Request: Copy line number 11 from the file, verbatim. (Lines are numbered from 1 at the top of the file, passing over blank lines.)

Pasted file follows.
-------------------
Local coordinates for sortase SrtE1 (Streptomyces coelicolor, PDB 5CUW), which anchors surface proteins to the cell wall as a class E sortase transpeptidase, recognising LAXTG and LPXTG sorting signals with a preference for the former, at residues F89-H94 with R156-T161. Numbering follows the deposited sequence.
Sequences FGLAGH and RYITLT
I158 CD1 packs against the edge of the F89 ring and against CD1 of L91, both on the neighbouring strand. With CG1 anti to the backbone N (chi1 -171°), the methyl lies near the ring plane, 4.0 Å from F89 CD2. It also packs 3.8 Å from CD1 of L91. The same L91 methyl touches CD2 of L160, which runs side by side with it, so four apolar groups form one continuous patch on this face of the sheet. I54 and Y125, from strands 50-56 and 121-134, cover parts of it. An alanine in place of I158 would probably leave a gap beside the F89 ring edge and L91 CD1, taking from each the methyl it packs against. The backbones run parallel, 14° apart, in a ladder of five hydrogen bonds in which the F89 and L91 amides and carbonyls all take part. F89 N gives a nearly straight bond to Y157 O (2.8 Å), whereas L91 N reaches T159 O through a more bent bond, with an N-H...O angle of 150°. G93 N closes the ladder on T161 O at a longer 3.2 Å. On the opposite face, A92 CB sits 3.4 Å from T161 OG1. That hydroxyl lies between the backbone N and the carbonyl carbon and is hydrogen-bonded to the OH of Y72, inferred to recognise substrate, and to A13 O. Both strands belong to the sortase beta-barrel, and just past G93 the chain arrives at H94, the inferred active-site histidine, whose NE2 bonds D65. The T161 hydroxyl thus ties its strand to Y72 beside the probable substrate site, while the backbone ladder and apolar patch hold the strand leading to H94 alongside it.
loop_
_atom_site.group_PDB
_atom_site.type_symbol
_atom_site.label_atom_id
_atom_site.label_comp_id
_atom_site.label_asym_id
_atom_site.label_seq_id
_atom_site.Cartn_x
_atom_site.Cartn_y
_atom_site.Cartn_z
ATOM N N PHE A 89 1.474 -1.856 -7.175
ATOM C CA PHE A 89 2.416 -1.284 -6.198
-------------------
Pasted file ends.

_atom_site.Cartn_x